As I made my way back to base, the utter disappointment, the anticlimax and sheer bad luck I had experienced over the past few months—my Haidee Karma—began to hit me. By the time my friend asked how it went, I had already broken down into a blubbering mess, my earth shattered, and there was just no stopping it. There were offers of tea, suggestions of a walk in the park. My friend was at a loss. Finally, I opted for Hyde Park and walked laps and laps around Diana's pond in the cold, letting off steam and contemplating jumping in. Well-wishers and blasts-from-the-past called, texted and emailed me with birthday wishes and to congratulate me on my long-awaited green card achievement. There were even a few invitations to celebratory tea and cake at Maison Bertaux or Patisserie Valerie. Unlike me to turn such an offer down, I ignored the lot. With nothing to celebrate, I canceled my own celebration that night, and eventually went with some close friends to Lounge Lover in the East End for commiseration instead. This non-drinker even resorted to a glass of sake. An anesthetic was really what I was looking for.

As Mercury finally passed through retrograde, I gathered my courage to return to the source of my misery, the U.S. Embassy, to see what could be done. The next day looked more promising, as endless lines of people made their way through the cattle barricades. After much resistance, they honored my canceled appointment and finally granted me my much-anticipated interview. I was stuck there forever, due to the previous day’s backlog, presenting everything from birth certificates to marriage and divorce certificates, even police reports from all the countries I have previously lived in.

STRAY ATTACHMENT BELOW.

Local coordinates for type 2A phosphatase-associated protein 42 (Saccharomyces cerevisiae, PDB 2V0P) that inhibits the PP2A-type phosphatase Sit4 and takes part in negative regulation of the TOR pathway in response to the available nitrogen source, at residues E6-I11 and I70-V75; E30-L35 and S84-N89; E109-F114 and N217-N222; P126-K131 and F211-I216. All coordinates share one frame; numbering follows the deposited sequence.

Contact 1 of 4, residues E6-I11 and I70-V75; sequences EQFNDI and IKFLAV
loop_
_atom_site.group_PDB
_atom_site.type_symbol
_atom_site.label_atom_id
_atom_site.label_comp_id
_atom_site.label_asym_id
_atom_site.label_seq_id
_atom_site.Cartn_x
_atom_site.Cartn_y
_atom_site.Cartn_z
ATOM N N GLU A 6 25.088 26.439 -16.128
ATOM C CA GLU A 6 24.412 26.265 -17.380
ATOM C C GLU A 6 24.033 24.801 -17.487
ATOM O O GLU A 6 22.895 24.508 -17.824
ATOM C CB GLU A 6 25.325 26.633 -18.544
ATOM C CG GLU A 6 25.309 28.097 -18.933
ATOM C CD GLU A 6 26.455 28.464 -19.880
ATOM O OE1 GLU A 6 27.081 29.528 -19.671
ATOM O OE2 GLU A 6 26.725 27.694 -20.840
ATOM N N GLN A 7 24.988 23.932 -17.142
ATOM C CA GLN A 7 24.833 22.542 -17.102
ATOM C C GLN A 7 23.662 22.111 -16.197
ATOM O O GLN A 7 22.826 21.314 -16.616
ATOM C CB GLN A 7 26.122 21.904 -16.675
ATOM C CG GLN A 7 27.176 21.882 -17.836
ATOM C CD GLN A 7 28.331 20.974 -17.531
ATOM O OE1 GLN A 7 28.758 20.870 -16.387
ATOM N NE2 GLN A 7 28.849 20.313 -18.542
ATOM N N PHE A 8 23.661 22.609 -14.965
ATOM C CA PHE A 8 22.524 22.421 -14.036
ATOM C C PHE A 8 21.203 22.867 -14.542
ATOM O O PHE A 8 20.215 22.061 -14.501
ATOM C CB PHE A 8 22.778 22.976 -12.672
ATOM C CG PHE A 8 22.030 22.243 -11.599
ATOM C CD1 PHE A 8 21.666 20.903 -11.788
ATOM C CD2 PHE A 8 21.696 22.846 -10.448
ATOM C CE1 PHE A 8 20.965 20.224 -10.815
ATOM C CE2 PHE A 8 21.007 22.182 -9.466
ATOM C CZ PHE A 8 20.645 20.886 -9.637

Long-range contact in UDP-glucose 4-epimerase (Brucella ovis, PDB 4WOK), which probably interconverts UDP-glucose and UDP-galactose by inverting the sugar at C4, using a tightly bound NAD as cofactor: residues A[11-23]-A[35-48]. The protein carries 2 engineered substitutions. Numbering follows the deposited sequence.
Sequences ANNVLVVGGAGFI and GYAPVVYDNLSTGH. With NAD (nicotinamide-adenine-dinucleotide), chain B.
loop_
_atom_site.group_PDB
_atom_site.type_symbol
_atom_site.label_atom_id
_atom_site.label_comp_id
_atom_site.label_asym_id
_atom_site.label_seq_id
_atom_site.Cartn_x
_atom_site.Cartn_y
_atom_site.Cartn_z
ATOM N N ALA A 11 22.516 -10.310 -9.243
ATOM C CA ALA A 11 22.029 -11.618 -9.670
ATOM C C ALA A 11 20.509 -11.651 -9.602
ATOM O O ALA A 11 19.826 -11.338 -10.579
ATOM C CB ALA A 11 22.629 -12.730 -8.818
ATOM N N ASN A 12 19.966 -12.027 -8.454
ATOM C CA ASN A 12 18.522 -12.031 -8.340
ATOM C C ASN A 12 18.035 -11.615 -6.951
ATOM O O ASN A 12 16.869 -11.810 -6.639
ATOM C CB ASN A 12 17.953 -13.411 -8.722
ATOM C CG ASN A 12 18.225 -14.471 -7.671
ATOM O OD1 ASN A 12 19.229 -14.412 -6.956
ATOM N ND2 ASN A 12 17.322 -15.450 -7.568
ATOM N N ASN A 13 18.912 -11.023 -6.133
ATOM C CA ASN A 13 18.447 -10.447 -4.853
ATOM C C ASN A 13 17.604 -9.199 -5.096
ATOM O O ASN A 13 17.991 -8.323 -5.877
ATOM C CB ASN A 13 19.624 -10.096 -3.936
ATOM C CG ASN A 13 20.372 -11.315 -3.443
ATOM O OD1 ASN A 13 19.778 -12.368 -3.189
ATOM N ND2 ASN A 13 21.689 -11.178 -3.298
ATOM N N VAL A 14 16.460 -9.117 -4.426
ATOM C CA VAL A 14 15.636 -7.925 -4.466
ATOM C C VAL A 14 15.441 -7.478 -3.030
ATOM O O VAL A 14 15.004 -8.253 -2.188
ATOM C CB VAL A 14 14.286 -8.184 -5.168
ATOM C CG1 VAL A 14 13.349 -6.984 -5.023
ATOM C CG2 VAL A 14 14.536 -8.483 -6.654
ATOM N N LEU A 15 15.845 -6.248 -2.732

But ultimately, I was granted immigrant approval. My passport would be returned within five working days by courier, hopefully in time to see the latter half of Paris Fashion Week. Sure enough, a Darth Vader-looking character, fully-kitted in black leather and helmet, appeared at my door one early morning. His face and hands completely concealed, he handed me a black sealed bag complete with my passport and a mysterious sealed yellow envelope which was to be handed to immigration when I entered the U.S. Pretty weird, but whatever. I was now, finally, officially, triumphantly a Resident Alien, not just any alien!

I had been warned by my lawyer not to be alarmed when coming through immigration with my sealed package. I would be taken to a back room that might be strewn with people in handcuffs. But after the fetish references at Paris Fashion Week (yes, I went), I could have handled whips. My passage through the last stage of this endless event was pretty uneventful actually: a signature, a fingerprint and I was waved through and told that my precious card would be in the mail. In the next room, however, my agent, who was on the same flight, was in tears! They wanted to deport her back to the UK for problems with her visa. I suddenly felt like I had passed the baton onto someone else. But five hours later she was released into the U.S., thankfully!

Later, the reality of my success really sunk in when my mother told me, with my newfound green-card status, I was finally eligible for marriage. What a concept! It was only then that the realization hit, this alien finally had a place to call home.